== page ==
Even after the overthrow of President Shehu Shagari on December 31, 1983 by Major General Muhammadu Buhari, he refused to adopt the NPN zoning policy. He instead appointed Brigadier Babatunde Abdulbaki Idiagbon (14 September 1943 – 24 March 1999) from Ilorin, which is part of North Central zone at the moment as Chief of Staff, Supreme Headquarters, which is  the equivalent of Vice President.

When General Ibrahim Babangida (80) from Minna, Niger State, overthrew General Buhari in 1985, he appointed Commodore Okoh Ebitu Ukiwe (81) from Abiriba in Abia State as Chief of General Staff. His father was a traditional ruler in Abiriba and Head of the Old Bendel Division Local Government Appeal Court. He served from August 1985 to October 1986. He was replaced by Admiral Augustus Akhabue Aikhomu (20 October 1939 – 17 August 2011), from Idumebo-Irrua, Edo State.

Ernest Adegunle Oladeinde Shonekan GCFR (9 May 1936 – 11 January 2022) did not have a deputy as such, but with the decree setting up the Interim Government, General Sani Abacha, who was then the Chief of Defence Staff, was presumed to be the most senior. He eventually took over power from Chief Shonekan on November 17, 1993 and named the ailing General Donaldson Oladipo Diya (78) from Odogbolu in Ogun State as the Chief of General Staff, who was the de facto Vice President of Nigeria at that time.

Had he not been involved in the phantom military coup in 1997, Major General (rtd) Tajudeen Olanrewaju, from Lagos Island, the favourite of General Sani Abacha, would have succeeded General Diya as the Chief of General Staff. General Olanrewaju,  recently pardoned by the President, Muhammadu Buhari, is one of the descendants of Alhaji Muritala Ajadi Animashaun (1870-1959) from Olowogbowo in Lagos Island. A junior grammar school in Surulere, Lagos founded on January 1, 1970, was named after Alhaji Ajadi Animashaun whose family is very famous on the Island.

General Sani Abacha got frustrated that he did not name anyone as the Chief of General Staff till he died on the 8 June 1998.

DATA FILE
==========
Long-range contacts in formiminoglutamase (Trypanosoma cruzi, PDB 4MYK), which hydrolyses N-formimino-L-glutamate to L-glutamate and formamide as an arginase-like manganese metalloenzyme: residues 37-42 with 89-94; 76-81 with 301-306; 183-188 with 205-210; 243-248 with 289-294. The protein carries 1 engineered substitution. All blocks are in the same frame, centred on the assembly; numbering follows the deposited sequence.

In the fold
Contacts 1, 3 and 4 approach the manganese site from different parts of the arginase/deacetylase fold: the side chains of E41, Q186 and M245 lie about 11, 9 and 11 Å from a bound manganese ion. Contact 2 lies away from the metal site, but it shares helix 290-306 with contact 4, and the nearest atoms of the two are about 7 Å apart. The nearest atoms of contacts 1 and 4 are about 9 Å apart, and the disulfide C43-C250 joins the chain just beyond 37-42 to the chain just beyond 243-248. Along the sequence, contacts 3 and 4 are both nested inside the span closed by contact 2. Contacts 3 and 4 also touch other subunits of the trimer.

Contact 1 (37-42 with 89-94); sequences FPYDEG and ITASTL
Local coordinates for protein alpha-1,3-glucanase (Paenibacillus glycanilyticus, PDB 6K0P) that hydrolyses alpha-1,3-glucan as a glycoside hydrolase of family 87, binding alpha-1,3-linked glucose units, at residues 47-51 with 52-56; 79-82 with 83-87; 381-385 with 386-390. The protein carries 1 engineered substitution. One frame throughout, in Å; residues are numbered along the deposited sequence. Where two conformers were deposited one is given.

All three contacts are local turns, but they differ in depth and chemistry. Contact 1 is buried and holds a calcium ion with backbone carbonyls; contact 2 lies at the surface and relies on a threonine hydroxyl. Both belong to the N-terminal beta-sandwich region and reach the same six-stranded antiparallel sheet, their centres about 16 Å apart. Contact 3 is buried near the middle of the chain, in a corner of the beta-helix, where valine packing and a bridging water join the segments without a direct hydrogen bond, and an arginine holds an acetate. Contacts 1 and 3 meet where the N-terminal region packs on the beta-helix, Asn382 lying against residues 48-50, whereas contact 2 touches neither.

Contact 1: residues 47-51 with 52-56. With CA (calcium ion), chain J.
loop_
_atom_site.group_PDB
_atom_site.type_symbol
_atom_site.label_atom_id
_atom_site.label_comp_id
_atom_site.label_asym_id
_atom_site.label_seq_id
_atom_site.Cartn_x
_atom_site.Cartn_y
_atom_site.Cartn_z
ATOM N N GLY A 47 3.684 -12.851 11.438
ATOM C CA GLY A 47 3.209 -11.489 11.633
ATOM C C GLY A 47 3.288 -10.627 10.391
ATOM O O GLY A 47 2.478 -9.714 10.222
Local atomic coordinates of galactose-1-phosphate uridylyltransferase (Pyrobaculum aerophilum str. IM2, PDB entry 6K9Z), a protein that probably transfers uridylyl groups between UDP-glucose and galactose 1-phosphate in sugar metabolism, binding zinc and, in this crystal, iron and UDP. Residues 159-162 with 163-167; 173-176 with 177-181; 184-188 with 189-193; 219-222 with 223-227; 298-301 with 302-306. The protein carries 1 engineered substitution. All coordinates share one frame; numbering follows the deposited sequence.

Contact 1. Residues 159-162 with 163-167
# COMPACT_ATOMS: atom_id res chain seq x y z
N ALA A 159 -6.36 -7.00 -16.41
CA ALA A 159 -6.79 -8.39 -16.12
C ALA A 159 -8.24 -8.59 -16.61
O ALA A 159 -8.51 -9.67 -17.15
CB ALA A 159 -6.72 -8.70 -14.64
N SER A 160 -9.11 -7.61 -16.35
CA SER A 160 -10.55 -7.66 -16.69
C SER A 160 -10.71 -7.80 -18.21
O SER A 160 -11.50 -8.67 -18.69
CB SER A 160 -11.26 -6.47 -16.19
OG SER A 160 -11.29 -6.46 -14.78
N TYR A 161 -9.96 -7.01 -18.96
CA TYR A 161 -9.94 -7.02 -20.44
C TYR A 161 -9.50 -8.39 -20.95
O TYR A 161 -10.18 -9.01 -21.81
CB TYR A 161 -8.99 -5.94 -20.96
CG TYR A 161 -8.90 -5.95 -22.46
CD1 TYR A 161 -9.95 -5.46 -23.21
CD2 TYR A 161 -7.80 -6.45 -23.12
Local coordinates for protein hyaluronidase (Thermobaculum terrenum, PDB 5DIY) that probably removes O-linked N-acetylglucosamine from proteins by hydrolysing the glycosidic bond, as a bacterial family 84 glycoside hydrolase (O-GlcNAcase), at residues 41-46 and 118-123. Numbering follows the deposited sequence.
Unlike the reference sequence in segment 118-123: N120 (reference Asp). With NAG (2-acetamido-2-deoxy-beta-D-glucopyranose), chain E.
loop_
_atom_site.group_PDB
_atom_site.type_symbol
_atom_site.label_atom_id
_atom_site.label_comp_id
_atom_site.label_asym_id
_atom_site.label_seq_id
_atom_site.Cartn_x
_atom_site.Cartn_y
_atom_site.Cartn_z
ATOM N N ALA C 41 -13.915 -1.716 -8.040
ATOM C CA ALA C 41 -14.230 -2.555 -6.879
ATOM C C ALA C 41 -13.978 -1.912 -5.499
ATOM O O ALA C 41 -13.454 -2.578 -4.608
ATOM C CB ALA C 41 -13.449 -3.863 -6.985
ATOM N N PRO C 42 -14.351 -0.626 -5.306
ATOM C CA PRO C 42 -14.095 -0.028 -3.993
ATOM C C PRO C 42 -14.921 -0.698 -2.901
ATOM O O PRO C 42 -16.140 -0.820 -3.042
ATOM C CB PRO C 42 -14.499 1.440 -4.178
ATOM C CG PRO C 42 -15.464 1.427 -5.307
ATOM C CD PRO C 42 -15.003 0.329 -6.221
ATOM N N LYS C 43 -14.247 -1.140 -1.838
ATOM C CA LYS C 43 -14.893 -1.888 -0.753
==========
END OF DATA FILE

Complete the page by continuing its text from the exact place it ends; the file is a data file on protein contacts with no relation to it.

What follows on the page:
General Abdusalami Abubakar (79) from Minna, Niger State, picked Admiral Okhai Mike Akhigbe from Fugar, Aviawu clan in Etsako Central Local Government Area of Edo State, to be his Chief of General Staff.

    All these were military appointments. But when we embarked on the democratic system in 1999, Zoning became an integral and unofficial policy in Nigeria. Till today, it has been so. Now the Zoning policy has become like a curse. It is a burden we are all carrying. How come a policy that was designed to unite the country has now divided us? Never have we been so divided as a Nation.

    To me, zoning as a policy is a protest against the abuse of power. If things had been fair in this country, there should not have been any demand for zoning. If other areas had been carried along in appointments and distribution of amenities, the constant call for zoning would have been less.

    Those in authority in this country past and present are guilty of abuse of power. Abuse of power or abuse of authority, in the form of ‘malfeasance in office’ or ‘official abuse of power’, is the commission of an unlawful act, done in an official capacity, which affects the performance of official duties.

    Join the ICIR WhatsApp channel for in-depth reports on the economy, politics and governance, and investigative reports.

    Support the ICIR

    We invite you to support us to continue the work we do.

    Your support will strengthen journalism in Nigeria and help sustain our democracy.

    If you or someone you know has a lead, tip or personal experience about this report, our WhatsApp line is open and confidential for a conversation


    Please enter your comment!
    Please enter your name here

    Support the ICIR

    We need your support to produce excellent journalism at all times.

    - Advertisement


    - Advertisement